speaker-info

Jennifer Gerstenzang

San Diego Office Of The Public Defender

After running her solo San Diego criminal defense boutique law firm for five years, Jennifer recently returned to the Public Defender's office to work on their Fresh Start Program helping those in need clear their criminal records to free them from the chains of their past mistakes. She and her colleagues are collaborating with thought and technology leaders to streamline this high volume program so that it can use technology to service the overwhelming needs of our clients. Jennifer is active in both the San Diego legal community and the national legal technology community, and her website was recently ranked in the Top 10 “Best Law Firm Websites of 2018” by “The Lawyerist.” Jennifer also lectures on topics such as the prevalence of and how to address substance abuse in the legal profession and attorney self-care and implementing secure legal technology in the practice of law. Jennifer truly enjoys the emotional connection she provides to her clients and believes that finding justice and feeling justice are two very different things. For these reasons, she focused in her private practice on creative problem solving by offering, in addition to criminal defense, unique services such as Family Advocacy and Legal Coaching. Jennifer was recently interviewed in a podcast about these services by The Lawyerist’s Sam Glover and in Meghan Zavieh’s “Lawyers Gone Ethical.”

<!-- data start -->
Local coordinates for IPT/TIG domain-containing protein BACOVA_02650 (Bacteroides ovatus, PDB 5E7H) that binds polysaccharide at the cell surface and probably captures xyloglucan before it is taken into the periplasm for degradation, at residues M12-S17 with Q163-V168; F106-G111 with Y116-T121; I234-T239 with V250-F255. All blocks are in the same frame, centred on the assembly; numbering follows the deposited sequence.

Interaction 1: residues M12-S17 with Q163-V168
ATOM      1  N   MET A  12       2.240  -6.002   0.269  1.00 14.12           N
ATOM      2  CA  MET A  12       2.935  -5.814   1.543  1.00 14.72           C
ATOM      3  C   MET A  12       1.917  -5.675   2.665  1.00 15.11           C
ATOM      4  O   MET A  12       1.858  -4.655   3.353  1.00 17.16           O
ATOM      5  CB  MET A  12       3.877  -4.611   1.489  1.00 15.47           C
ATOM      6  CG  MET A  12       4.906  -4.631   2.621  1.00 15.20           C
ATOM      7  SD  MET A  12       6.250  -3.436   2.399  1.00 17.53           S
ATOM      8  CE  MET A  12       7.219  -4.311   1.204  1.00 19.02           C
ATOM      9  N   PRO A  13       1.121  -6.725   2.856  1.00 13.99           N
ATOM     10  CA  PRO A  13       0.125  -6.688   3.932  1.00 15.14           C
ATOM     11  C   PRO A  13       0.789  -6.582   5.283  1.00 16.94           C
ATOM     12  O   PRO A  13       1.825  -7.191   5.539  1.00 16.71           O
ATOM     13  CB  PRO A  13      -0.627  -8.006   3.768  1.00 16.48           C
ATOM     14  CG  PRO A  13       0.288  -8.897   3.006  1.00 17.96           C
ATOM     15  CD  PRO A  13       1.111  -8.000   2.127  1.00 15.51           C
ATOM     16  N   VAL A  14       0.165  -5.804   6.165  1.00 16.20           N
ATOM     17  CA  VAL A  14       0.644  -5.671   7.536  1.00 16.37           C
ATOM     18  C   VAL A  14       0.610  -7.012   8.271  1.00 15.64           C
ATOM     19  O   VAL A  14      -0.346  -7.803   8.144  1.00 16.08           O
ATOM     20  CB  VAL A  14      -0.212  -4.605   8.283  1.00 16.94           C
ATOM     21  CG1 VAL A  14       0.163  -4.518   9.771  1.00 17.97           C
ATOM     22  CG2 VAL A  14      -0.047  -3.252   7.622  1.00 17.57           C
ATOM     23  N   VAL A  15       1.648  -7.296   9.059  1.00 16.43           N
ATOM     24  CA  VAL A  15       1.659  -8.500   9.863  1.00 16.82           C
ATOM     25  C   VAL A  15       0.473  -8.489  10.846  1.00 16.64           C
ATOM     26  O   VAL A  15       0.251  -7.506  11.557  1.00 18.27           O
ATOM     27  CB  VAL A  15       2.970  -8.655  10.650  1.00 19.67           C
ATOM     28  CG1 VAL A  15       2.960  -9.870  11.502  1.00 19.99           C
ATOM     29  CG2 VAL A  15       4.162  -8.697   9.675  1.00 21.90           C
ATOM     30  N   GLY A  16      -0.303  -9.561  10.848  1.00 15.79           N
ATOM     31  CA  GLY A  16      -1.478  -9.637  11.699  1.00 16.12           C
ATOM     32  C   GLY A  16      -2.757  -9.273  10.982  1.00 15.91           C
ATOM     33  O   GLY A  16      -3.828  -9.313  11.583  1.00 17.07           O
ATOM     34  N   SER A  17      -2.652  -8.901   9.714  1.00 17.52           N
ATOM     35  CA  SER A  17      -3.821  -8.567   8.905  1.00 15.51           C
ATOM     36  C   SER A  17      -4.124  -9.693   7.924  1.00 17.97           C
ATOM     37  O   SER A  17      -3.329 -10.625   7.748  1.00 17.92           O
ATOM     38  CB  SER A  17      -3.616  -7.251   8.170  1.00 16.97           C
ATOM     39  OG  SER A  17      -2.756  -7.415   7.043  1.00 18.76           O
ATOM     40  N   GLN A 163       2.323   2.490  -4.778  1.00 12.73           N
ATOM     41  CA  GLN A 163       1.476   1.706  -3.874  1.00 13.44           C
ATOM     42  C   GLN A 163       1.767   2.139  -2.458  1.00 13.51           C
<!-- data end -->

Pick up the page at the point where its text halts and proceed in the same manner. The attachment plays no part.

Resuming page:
My Sessions

The Intersection of Ethics and Well-being

Columbus CD

Embrace the new focus on the link between lawyer well-being and competence and learn how existing ethics rules intertwine with these concerns. It’s not just being current on technology or implementing it in your practice that is required; it’s understanding how all these issues intersect.

Lawyer Well-Being
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Implicit Bias: What You Don’t Know Can Hurt You

Columbus AB

The pull of inertia and pervasiveness of bias can make building the best teams challenging. At the workplace, inertia can be confronted head on, but bias is more difficult to sort out. Because bias lives in a hidden part of the brain, most people are oblivious to their own biases and those of others, unless […]

Human Skills
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